Is It Okay To Talk About Money at the Thanksgiving Table?

Happy extended family celebrating Thanksgiving and having traditional meal at dining table.
Drazen Zigic / Getty Images/iStockphoto

A lot of things might come up in conversation at the Thanksgiving dinner table, like critiquing the way Aunt Linda makes her corn casserole, or taking bets on who’s going to win the football game that’s playing in the background — or maybe even grilling cousin Sue’s suspicious new boyfriend. But if the topic of money comes up, there’s no reason to be too upset.

While we’ve often been told that there are three things you do not discuss at holiday gatherings — religion, politics and money — that tide is starting to turn… well, at least when it comes to money.

In fact, experts say family gatherings are a great time to bring up financial items while everyone is together and can support each other. Such conversations can help determine solutions for anyone experiencing hardship and provides the opportunity to discuss a family member’s wishes, such as regards a will or estate. Or, some small talk hinging around how everyone is combating inflation this year could be in order.

“Having conversations about family finances — even just light discussions about hopes, wishes and expectations — can make a huge impact,” MarketWatch indicated. “Adult children may not know their parents expect them to take over caregiving responsibilities when they’re older, for example. Family members may also feel embarrassed to mention a money problem they’re facing, and could miss out on helpful suggestions loved ones have to offer — such as resources to look into or a financial adviser to consult.”

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As Wisconsin-based financial planning firm Drake & Associates’ Tony Drake told CBS 58 News this week, “It’s really important to have these conversations. They can be difficult. But if you wait ’til someone is in a health emergency, financial situation, it’s really too late and that can be really costly.”

And Thanksgiving can be a calm and collected environment to bring up some tough conversations. As Drake added, “More and more families are getting back together in person so this can be a great opportunity to really have those discussions, open the door and start talking about some of these topics.”

Financial Conversations Worth Having During Thanksgiving

Here are some of the topics you might want to bring up today:

Estate planning: “The last couple years really forced us all to take a closer look at our health and we really need to have our family’s updated wills and estate plans — or maybe make one for the first time. You don’t need to be wealthy to have a plan… it’s really important,” said Drake. He added that, when a plan is created (or if one exists already), it’s also key to know the big details — such as the attending attorney and what documents are already prepared. Parents can also have the chance to ask for their adult childrens’ opinions.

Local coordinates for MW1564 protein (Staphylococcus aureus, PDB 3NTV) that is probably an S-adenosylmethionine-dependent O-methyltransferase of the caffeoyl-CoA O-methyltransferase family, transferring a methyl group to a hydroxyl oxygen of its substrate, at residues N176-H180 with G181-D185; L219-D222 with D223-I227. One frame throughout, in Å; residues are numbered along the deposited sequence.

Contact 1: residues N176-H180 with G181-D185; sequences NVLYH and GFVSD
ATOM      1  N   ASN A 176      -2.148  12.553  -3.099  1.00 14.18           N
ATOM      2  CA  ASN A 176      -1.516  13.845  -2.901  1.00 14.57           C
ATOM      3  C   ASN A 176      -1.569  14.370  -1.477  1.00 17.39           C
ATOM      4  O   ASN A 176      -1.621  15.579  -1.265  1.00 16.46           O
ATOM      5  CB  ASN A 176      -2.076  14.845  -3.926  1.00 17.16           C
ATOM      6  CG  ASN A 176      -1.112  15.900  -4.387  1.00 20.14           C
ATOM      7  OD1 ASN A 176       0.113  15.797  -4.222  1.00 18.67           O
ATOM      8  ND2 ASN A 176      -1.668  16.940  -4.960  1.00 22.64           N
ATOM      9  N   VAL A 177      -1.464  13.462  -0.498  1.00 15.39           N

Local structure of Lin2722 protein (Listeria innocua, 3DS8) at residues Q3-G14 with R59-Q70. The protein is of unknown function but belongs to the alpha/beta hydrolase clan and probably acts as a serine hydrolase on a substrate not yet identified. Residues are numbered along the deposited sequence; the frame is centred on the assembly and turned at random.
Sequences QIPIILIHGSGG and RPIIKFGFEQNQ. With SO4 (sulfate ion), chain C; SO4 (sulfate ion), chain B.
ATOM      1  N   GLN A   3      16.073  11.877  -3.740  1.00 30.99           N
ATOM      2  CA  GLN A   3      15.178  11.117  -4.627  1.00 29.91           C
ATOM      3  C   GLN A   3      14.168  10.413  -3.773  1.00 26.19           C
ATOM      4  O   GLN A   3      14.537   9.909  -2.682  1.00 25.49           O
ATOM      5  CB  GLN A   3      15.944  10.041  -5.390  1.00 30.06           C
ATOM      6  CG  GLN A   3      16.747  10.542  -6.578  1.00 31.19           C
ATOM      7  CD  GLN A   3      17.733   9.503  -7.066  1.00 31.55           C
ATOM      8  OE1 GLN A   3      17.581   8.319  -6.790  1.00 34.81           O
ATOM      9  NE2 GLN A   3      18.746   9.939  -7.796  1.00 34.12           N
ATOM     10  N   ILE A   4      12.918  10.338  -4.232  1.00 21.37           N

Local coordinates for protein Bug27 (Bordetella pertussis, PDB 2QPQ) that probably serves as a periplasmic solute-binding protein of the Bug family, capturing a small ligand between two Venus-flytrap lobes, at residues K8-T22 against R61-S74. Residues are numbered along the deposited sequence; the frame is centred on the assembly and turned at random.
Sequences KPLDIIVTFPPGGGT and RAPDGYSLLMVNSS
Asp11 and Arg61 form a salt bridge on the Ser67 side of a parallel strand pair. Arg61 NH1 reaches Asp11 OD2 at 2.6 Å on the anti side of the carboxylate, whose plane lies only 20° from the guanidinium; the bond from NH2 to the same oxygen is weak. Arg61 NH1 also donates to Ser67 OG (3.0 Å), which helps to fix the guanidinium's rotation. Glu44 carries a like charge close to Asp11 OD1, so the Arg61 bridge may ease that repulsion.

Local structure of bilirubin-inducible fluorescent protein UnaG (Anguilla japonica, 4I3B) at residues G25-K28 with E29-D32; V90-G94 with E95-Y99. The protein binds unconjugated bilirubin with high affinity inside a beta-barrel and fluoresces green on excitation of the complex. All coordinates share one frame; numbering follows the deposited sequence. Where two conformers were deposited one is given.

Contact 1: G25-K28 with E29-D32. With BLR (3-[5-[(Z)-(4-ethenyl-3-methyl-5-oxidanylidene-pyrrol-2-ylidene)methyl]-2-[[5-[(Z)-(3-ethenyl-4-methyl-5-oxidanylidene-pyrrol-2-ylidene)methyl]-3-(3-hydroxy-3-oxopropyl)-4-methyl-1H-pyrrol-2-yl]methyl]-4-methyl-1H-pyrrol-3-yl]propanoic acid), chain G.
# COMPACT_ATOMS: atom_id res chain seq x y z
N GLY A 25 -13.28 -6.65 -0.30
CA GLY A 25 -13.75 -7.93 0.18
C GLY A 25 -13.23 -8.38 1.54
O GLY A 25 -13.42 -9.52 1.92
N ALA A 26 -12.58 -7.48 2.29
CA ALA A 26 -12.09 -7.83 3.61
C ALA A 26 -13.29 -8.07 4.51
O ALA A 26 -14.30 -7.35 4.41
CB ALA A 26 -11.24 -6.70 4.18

Retirement: The pandemic forced a lot of Americans to look at their finances, and that look should ideally include retirement plans, per Drake. “If your parents were nearing retirement or unexpectedly found themselves out of work sooner than they hoped, take a look at it and see if their retirement data has changed… what is their ideal retirement?” Drake suggested being sure to remember considering Social Security, pensions and any debts when discussing retirement.

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Long-term care: Nursing homes can cost $8,000 or more every month, according to Drake, so knowing the plan for loved ones’ care as they get older is very important. “Even when the family takes care of folks, it’s very expensive. So dealing with that long-term care, whether it’s through insurance or alternative solutions… is something that really needs to be talked about.”

Make Sure the Time Is Right for Serious Conversation (Don’t Push It)

There’s some key ways to approach difficult conversations, too — like maybe not when dad is stressed in the kitchen wondering why the turkey isn’t cooking through correctly. “Make sure the time is right, calm and it’s a comfortable situation,” Drake advised, indicating that being transparent and direct is key. Maybe even make a checklist (if you think you might get emotional, particularly) so you can stay on track. “There’s no judgment, it’s all in the spirit of getting financial issues on the table.”

MarketWatch put forward another suggestion: Bring up some financial resources first as an icebreaker. “Relatives already working with a financial adviser may want to recommend that professional to their loved ones while chatting over the Thanksgiving turkey, or show their fellow holiday gatherers the latest apps and websites they’ve been using to manage their money.”

Keep in mind — it may take more than the one meeting over Thanksgiving to discuss these family matters, though Christmas is right around the corner.

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